MEDIA INVITATION: Bozeman Interagency Fire Media Day

Members of the Bozeman-area fire management community would like to invite the media to discuss the upcoming fire season, seasonal weather forecasts, fire information and fire management policy, and how the agencies and the media can better serve each other as we move into another fire season.

Representatives from the National Weather Service, Gallatin County, Gallatin County Sheriff’s Office, Park County, the State of Montana, the National Park Service, and the U.S. Forest Service will be on hand to present information and answer questions.

Topics include: social media platforms and other sources of information during incidents, agency jurisdictions and interagency cooperation, fire restrictions, safety equipment media need to visit a fire, how firefighters are preparing for this season, what the public can do to prepare, as well as an opportunity for media to deploy a fire shelter, try on a pack vest, and interview fire managers.

The media day will take place from 9:30 am to 12:30 pm on Friday, June 28 at the U.S. Forest Service Bozeman Ranger District office, 3710 Fallon Street, Suite C.

Please RSVP with me if you would like to participate so we can plan accordingly, and don’t hesitate to call with any questions.

Thanks, Patrick

Patrick Lair
Acting Public Affairs Officer
Custer and Gallatin National Forests
Office (406) 587-6703

Spring Skier Rescued from the Northern Bridgers

LetterheadGCSO

(Bozeman, Mont.)  Tuesday at 12:14 p.m. the Livingston 911 center relayed a Back Country Rescue Call to Gallatin County.  A 27 year old male skier had collapsed during a climb near Ainger Lake (named for Fred Ainger a Forest Service Ranger in the Bridgers from 1906-1950) in the northern Bridger Mountains 8 miles north of the Bridger Bowl Ski Area.  Sheriff’s Search and Rescue Units were dispatched to the area by ground and started into the lake by foot and specialized ATVs.   By 1:11 p.m., after finding a safe route through the clouds, a paramedic from Summit Air Ambulance was able to reach the patient.  After moving him to the landing zone he was on his way to the hospital by 1:38 p.m.  One of the party of 3 skiers had medical training and they were able to get cell service to make the 911 call.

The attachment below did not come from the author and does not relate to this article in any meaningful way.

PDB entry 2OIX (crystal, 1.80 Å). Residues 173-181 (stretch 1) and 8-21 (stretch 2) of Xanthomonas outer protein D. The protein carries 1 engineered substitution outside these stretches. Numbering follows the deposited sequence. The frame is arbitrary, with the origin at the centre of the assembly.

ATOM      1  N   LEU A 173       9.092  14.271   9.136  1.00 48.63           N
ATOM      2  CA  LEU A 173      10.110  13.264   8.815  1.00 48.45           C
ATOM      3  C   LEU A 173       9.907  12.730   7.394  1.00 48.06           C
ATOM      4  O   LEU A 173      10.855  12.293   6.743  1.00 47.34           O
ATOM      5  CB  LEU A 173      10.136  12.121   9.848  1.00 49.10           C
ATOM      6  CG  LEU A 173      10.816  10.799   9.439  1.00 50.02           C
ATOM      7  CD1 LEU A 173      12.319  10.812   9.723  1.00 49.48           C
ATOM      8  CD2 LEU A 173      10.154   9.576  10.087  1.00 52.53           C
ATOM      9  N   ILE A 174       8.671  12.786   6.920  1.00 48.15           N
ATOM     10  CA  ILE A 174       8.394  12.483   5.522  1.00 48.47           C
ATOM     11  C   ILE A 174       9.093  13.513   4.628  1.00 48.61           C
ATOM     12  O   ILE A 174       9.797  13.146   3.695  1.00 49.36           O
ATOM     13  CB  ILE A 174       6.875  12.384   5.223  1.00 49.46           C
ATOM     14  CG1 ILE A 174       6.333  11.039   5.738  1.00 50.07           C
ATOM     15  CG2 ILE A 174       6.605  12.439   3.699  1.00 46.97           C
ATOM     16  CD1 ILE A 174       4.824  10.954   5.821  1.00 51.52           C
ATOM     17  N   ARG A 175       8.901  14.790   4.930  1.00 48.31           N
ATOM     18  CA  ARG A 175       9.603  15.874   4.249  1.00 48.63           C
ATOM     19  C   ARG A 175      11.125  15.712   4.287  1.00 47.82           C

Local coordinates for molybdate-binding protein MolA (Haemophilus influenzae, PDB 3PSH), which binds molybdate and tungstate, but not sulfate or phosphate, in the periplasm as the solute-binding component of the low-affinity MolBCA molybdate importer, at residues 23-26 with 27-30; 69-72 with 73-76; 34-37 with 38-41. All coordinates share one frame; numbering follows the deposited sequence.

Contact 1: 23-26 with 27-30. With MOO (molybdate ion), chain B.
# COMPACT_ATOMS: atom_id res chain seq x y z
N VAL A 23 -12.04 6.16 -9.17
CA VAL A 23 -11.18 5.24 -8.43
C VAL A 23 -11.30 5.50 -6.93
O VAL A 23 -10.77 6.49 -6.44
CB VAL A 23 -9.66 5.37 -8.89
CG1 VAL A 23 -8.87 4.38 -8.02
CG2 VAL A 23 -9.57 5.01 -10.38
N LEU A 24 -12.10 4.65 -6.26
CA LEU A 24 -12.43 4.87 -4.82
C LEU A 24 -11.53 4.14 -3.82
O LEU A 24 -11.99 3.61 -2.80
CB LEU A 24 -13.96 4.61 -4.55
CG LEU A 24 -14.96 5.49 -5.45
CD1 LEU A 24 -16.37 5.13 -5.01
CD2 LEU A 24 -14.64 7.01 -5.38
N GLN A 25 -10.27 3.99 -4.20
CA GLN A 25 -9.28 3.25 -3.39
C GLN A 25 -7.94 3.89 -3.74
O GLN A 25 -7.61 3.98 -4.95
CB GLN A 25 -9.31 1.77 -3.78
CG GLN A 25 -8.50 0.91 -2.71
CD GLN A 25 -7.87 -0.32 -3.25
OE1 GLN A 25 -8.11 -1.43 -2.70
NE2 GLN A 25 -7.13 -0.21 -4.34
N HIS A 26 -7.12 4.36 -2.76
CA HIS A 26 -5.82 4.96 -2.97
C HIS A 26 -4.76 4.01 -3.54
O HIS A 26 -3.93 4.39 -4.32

Sheriff Gootkin stated that going into the back country with a partner(s) and a method of commuication can mean the difference between surviving and not.  Late season skiing brings risks that should be accounted for when you plan on going out.  File photo courtesy of Sheriff’s Office. #####

rescuers loading for rescue in Hollywood Bowl

Local Media Encouraged to Utilize WEA PSAs

GCEM Media Release

Contact:  Patrick Lonergan, (406) 582-2395

Bozeman, MT – The Federal Emergency Management Agency has released a series of public service announcements explaining the Wireless Emergency Alert (WEA) messages.  The relatively new WEA alerts have been activated several times in the past couple months in Montana for AMBER Alerts catching many people off guard.  Gallatin County Emergency Management is encouraging local media outlets to utilize the Ad Council PSAs to help educate our community on this new technology. The PSAs are available on the Ad Council website at http://bit.ly/11R0A6i.  For more information on WEA here in Gallatin County, please visit our blog at http://bit.ly/11mfJdY.

Victim of Suicide Identified

 

In the early morning hours of Wednesday, May 29, Wade Christiansen was stopped by a Bozeman Police Officer for a traffic offense.  He ultimately exited the vehicle he was driving with a handgun and fatally shot himself.  The death was investigated by the Gallatin County Coroner’s Office.  Despite the incident being videotaped by more than one officer on scene, the suicide determination was corroborated by a forensic examination at the State Crime Lab.

Stolen Vehicle

 

  On May 23rd, at approximately 0800 hours, Gallatin County Sheriff’s Office received a report of a stolen vehicle from a business located near Hulbert road and Jackrabbit. The vehicle was located on Rocky Mountain Road in the northern portion of Gallatin County. A pursuit of the vehicle ensued and ultimately the stolen vehicle left the roadway and drove across an area where patrol cars were unable to follow.

  A second vehicle was reported stolen at a residence near this location and a pursuit ensued again. This time the vehicle drove off the East Frontage road near Belgrade, over the railroad tracks and onto Interstate 90. Once again the deputies pursuing the vehicle were unable to follow given the barriers between them and the vehicle.

  At approximately 0930 hours, the Sheriff’s Office responded to Business Hub road. The second stolen vehicle was located in the area and it was determined that a third vehicle had been stolen.

  The Sheriff’s Office is looking for a White GMC extended cab truck with a diamond plate tool box in the back. The Montana centennial license plate number is BAP 270. If anyone sees this vehicle, do not approach but contact the Gallatin County Sheriff’s office at 582-2100 or call 911.